Like many of you, I have a "few" (well...) engines that aren't yet converted to DCC and lately I've been on the lookout for out-of-production New Haven steam locomotive models which rarely have decoders already installed. So, instead of being limited to just a short test track to run these on, I decided to make the "Air Line" dual-mode: I can easily switch from DCC to DC and back again at the flip of a (couple of) switch(es).
Long-time readers will recognize the "Air Line" as two 2x8 modules/towns that I use, operationally, to represent the Air Line of the New Haven that started at Cedar Hill Yard and went northeast through Middletown, across the Connecticut River into Portland, through Willimantic, Putnam, and ultimately to Boston. By my era, it - like the Valley Line - was relegated to a not-so-lowly branch: it was a popular haunt of many late-steam-era fantrips, not to mention the famous Ghost Train.
But that's all a story for another time. Click here for a quick tour of the fictional towns of Somerset and Mill Hollow on my Air Line stand-in. Read on for my dual-mode switches.
Fist, it's important to note that the Air Line is an electrical branchline too - it's "dead-end" electrically. The main bus wires come from the command station under Middletown, run the length of the two modules, and then end. So all I had to do was cut-in an on-off (DPDT) toggle switch into the bus. That was a simple matter of soldering four wires to the switch, cutting the bus wires, and joining the wires with wire nuts. Other than the wiring, the most important part of this install is to clearly label this switch so you know what it does - this switch cuts out the DCC (which I discovered was necessary even if the DCC/command station is off. Something about back-feeding electricity or something...).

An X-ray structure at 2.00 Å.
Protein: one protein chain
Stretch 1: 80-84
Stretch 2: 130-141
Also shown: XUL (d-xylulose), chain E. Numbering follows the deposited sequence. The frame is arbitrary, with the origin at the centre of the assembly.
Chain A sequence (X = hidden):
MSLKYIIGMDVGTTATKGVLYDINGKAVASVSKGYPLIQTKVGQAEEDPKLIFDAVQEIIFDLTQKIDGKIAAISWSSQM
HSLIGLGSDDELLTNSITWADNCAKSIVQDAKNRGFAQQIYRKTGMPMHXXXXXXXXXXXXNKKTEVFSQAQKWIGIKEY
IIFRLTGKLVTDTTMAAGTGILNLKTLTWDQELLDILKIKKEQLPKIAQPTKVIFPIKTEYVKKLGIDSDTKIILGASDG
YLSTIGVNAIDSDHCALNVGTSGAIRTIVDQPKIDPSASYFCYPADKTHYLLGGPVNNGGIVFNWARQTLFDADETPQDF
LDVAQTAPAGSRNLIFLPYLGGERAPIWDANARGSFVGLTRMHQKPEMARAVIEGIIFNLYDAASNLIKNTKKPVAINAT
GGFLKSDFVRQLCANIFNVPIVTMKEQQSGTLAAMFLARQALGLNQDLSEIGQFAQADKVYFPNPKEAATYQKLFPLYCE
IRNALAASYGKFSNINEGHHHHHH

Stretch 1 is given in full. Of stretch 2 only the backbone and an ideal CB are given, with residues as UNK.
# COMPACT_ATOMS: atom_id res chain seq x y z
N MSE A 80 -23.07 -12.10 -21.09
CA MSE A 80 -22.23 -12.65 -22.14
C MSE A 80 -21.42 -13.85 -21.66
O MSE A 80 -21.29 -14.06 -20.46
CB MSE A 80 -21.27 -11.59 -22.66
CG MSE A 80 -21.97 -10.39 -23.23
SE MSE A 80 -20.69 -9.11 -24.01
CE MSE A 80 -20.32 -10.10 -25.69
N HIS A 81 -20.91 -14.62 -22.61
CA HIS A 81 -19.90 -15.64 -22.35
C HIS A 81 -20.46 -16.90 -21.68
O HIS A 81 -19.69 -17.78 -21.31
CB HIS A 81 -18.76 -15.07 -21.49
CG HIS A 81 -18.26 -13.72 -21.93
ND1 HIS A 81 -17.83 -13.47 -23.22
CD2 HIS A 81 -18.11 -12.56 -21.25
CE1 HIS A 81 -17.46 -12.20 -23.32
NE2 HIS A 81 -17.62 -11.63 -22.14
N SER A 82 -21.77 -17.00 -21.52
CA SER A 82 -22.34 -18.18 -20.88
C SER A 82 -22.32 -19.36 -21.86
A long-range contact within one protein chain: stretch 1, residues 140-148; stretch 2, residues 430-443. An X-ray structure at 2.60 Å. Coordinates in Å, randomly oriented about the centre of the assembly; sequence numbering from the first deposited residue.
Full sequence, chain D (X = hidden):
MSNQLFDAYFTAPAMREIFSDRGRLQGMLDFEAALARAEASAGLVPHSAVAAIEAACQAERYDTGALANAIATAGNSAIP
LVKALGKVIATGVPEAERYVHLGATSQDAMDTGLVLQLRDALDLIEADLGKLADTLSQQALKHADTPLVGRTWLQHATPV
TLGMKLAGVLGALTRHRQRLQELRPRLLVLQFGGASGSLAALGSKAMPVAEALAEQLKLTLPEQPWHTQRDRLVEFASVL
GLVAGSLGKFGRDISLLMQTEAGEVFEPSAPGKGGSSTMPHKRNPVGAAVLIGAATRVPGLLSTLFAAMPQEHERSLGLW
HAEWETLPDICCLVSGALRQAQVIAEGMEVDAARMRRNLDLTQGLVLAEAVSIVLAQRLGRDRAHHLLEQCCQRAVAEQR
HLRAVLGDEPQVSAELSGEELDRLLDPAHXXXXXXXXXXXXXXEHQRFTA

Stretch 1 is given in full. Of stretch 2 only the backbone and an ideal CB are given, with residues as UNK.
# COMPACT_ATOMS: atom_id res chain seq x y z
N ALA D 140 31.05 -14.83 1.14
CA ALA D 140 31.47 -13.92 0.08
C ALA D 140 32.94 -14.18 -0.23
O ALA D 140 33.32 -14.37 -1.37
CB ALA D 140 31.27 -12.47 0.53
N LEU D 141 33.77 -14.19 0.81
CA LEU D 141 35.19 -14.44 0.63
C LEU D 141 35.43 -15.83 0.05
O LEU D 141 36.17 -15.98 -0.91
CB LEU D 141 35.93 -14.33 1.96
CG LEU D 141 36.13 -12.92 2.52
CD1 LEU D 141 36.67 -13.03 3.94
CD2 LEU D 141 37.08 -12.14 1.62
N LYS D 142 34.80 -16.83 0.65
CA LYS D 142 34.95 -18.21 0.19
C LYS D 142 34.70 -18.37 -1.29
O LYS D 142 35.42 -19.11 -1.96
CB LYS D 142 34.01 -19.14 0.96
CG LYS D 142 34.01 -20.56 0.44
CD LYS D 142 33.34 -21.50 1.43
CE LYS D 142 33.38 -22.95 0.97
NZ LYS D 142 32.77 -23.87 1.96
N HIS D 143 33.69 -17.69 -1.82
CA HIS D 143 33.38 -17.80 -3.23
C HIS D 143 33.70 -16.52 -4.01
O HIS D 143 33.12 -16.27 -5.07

The switch above was installed the same way, but it's in-line between my DC power supply (a Control Master 20 on that makeshift shelf) and the bus wires (incidentally, that smaller gold power pack supplies power to the turnout in the tunnel at Somerset. The AC terminals on the CM20 power the structure lights on the modules).
So all I have to do to change from DCC to DC power on the modules is turn off the DCC at one switch, and turn on the DC at the other switch (and turn on the CM20 of course). Easy!
Lastly, the CM 20 allows for walk-around operation using regular phone jacks/cords. Pretty innovative for the time. Only problem is that my NCE cab bus also uses phone-type jacks. There are only two CM20/DC jacks (one on each module), but a little bit of labeling keeps folks from getting confused (thanks to Roman for the labeler!).
So I gotta know - does anybody else these days even bother to have DC along with their DCC? If so, do you have separate layouts, or did you do something similar to what I did?
If you want to have your cake and eat it too, give this approach a try - and if you do, be sure to let me know in the comments!